While audiologists and speech-language pathologists both help others with communication, they focus on different areas of the body. Speech-language pathologists have a broader focus. Their treatment and analysis can involve almost any part of the body above the neck, including the ears as well as the eyes/visual systems, tongue, mouth, and throat. In contrast, audiologists have a narrower focus. Their treatment and analysis are limited to the ears and auditory canal.
Licensing and Education
While both career paths will benefit from the same early steps — such as a bachelor’s degree in communication and ample hands-on experience — they quickly diverge. Education is one of the differences between an audiologist and a speech-language pathologist.
Since 2012, audiology candidates have been required to possess a doctoral degree to attain the Certificate of Clinical Competence in Audiology (CCC-A), issued by ASHA, or to earn certification from the American Board of Audiologists. They must also pass the Praxis exam in audiology, issued by ASHA. The primary degree for audiologists is the Doctor of Audiology, but that’s not the only option. Aspiring audiologists can also earn a Doctor of Philosophy, Doctor of Education, or Doctor of Science, but they must complete the requisite clinical requirements to sit for the certification exam.
Those seeking a future in speech-language pathology also require an advanced degree. While some aspiring professionals pursue a doctorate, a master’s degree suffices. They also must complete supervised training, pass the Praxis exam for speech-language pathology (issued by ASHA), and receive a certificate of competence through the CCC-SLP exam.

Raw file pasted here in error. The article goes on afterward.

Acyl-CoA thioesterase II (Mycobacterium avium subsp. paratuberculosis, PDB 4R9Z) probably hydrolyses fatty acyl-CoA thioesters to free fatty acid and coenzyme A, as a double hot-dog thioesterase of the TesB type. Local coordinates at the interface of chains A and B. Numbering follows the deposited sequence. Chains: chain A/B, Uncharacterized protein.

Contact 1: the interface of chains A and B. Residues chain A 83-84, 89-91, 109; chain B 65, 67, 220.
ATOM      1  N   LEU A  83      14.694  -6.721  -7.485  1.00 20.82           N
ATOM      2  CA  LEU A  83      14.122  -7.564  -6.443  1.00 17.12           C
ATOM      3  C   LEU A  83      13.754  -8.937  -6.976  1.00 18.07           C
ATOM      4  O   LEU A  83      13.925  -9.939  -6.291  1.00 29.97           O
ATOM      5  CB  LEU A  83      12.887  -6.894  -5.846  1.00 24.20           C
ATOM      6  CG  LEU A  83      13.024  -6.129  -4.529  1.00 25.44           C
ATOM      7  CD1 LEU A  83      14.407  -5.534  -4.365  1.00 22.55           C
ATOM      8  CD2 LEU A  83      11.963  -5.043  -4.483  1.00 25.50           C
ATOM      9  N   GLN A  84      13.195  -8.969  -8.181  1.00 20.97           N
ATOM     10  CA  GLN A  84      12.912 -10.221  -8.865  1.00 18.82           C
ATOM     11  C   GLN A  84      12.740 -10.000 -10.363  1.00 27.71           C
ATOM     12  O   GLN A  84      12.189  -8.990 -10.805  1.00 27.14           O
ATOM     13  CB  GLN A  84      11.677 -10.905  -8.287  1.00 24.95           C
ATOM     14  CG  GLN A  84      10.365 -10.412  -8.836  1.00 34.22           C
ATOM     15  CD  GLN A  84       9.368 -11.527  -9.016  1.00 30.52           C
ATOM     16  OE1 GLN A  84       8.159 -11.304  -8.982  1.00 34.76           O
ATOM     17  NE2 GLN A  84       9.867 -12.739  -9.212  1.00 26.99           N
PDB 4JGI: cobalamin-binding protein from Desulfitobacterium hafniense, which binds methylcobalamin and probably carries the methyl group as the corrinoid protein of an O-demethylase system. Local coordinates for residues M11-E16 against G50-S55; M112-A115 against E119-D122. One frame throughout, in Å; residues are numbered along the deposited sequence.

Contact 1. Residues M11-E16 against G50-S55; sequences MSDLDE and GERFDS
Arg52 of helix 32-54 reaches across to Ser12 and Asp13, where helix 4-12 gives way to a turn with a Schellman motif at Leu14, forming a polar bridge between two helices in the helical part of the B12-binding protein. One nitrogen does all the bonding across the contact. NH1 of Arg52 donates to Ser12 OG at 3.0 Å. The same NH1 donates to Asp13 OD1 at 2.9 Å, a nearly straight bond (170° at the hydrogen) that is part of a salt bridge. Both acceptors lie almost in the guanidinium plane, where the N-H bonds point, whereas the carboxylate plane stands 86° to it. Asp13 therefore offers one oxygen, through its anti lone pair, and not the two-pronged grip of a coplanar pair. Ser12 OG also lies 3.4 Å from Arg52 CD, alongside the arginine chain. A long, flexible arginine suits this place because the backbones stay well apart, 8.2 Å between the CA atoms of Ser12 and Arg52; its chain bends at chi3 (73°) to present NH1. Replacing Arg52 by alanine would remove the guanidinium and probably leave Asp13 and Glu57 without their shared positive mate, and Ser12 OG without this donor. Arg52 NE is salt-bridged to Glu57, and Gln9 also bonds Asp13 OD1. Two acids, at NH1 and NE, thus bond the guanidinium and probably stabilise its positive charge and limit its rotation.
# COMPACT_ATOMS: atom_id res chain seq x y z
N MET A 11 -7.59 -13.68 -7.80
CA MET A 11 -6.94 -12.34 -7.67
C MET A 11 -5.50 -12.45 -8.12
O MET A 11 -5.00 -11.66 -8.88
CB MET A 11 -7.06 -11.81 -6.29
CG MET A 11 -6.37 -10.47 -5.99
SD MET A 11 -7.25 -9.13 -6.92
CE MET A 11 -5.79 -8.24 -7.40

Place of Work
Speech-language pathologists are a critical part of the educational sphere, with 43% of them (more than 65,000 professionals) working in educational services. They can work with students or oversee teams of speech-language pathology assistants to aid students throughout a school or educational district.
In contrast, only 10% of audiologists, or about 1,400 professionals, work in education. Instead, they tend to work in healthcare facilities, including hospitals, private practices, and community clinics.
Audiologist vs. Speech-Language Pathologist: Which Is Right for You?
Both audiologists and speech-language pathologists help people who are struggling with communication disorders. Those who want to pursue a doctorate and work in a clinical setting might be more inclined to become an audiologist. On the other hand, a career as a speech-language pathologist might be right for those who like the idea of working in education. Regardless of which profession interests you, you can establish a strong educational foundation with a degree that can lead down either path. See how Maryville University’s online Bachelor of Science in Communication Sciences and Disorders can be the first step toward becoming an audiologist or speech-language pathologist.